Why is it that when a bee stings, a little area around it gets swelled?

I think it is some sort of defense mechanism of the body. But how does it help?

  • $\begingroup$ Not exactly the answer, but interesting- I used to swell a lot from bee stings, like my whole foot and half way up my shin if i stood on a bee. Used to freak me out. Then I started working for a bee keeper during summers. After 10 or so stings I would no longer swell. Non-specific immune responses by then I gather. But the first few stings at the beginning of every season would swell pretty good. I sometimes would try to get those first stings intentionally in places like on the back of my arm or somewhere more convenient than getting swollen fingers. Pretty cool that the body adapts like that $\endgroup$
    – user19392
    Oct 15, 2015 at 2:55

1 Answer 1


Bee, or other insect stings/bites, will cause a reaction to occur due to chemicals being released from your immune system. This can result in anywhere from a small bump to anaphylaxis, which can be life-threatening if not treated right away.

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From Southern Cross Medical Library:

An anaphylactic reaction occurs when the body's antibodies respond to the insect venom by releasing chemicals such as histamine and serotonin that trigger the allergic reaction.

Whatever the reaction, it is correct to say that the reaction to an insect sting/bite is a defense mechanism of the body. An interesting study done by Stanford University School of Medicine was done and discusses these immune mechanisms:

Innate immune responses occur in subjects exposed to a foreign substance, such as a pathogen or a toxic material like venom, for the first time. [...] Immune cells called mast cells, which reside in most of the body’s tissues, are poised to unleash signals that turn on defense responses when a pathogen or toxin intrudes. Prior immunization is not required for these types of innate immune responses, nor is the development of specific antibodies. In contrast, during an adaptive immune response, the immune system creates antibodies that can recognize the toxin or pathogen that is invading the animal’s system. Adaptive immunity is typically a faster, more specified and more effective form of defense than innate immunity, the research team explained.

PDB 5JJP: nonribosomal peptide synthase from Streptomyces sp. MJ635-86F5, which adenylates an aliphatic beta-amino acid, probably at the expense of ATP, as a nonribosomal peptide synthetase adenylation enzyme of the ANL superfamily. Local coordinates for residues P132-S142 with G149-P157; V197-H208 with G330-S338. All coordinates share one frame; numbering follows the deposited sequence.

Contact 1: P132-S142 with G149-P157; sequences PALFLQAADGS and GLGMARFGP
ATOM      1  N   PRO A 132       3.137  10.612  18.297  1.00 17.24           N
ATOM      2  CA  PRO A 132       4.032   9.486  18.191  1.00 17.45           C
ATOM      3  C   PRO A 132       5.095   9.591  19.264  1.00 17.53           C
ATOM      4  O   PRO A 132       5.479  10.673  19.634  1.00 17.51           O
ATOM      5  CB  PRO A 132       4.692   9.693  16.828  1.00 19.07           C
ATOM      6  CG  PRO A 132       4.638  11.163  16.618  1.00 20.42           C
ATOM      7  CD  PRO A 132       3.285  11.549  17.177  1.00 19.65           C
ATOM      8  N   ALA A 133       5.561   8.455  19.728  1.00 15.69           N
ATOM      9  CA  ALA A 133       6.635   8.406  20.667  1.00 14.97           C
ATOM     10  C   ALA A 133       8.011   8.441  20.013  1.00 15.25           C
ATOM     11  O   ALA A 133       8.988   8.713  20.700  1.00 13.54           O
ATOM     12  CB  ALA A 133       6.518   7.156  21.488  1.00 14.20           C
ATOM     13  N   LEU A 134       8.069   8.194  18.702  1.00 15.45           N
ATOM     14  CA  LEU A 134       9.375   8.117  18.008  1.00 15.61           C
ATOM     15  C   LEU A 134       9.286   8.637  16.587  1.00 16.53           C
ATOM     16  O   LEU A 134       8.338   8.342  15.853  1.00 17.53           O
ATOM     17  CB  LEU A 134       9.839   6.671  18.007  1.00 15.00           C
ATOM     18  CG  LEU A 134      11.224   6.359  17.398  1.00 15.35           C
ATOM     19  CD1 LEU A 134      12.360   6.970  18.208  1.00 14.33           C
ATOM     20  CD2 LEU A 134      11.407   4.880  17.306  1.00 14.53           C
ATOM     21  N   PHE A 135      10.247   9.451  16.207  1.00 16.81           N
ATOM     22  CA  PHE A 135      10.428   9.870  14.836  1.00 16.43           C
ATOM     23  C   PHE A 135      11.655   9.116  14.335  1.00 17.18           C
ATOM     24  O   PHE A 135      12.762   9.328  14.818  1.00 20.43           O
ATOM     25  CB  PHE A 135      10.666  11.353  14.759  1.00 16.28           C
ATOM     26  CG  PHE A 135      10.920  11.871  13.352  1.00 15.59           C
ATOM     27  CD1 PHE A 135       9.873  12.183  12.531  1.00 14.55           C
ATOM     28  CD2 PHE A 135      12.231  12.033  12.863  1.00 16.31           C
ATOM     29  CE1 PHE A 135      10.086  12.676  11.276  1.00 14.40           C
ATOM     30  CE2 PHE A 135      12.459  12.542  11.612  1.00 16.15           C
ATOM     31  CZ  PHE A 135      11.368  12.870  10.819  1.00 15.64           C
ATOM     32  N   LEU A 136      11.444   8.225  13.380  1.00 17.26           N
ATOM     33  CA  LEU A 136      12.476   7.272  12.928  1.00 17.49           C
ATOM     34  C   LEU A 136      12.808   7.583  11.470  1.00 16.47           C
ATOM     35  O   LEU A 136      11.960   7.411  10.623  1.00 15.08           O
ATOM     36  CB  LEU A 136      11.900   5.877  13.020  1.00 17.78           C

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More explanation of the non-specific immune response:

If a bee stings you, the presence of the bee venom triggers a nonspecific immune response. White blood cells arrive first on the scene to rid the body of bee venom antigens. As war wages between antigens and white blood cells, battle signs may appear on the affected skin. Inflammation (redness, swelling, heat, and pain) results as the body wards off invaders.

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If the body detects an antigen that it previously met, a specific immune response occurs. In this response, the body has been trained to recognize and neutralize a familiar specific antigen; its immune system "remembers" the antigen. Such systemic (not restricted to the initial infection site) immunity enables a faster, longer lasting immune response than does a nonspecific response.

Therefore, these reactions to bee stings and other foreign toxins help us to better develop our immune system to protect against potential future encounters with these insects.

  • 1
    $\begingroup$ is the swelling only characteristic of the non-specific immune response? Does the immune system react differently to second and subsequent bee stings? $\endgroup$
    – KutuluMike
    Apr 30, 2014 at 19:28
  • 1
    $\begingroup$ There is some information at this site bindaree.com.au/hints/bee-stings that states: In a non-allergic person, many stings can be sustained without threat to life, and repeated stings produce a tolerance or immunity resulting in a gradual decrease in reaction severity. This is due to the body’s production of appropriate antibody which neutralises the toxin subsequently injected. $\endgroup$
    – Bunk
    Apr 30, 2014 at 20:02

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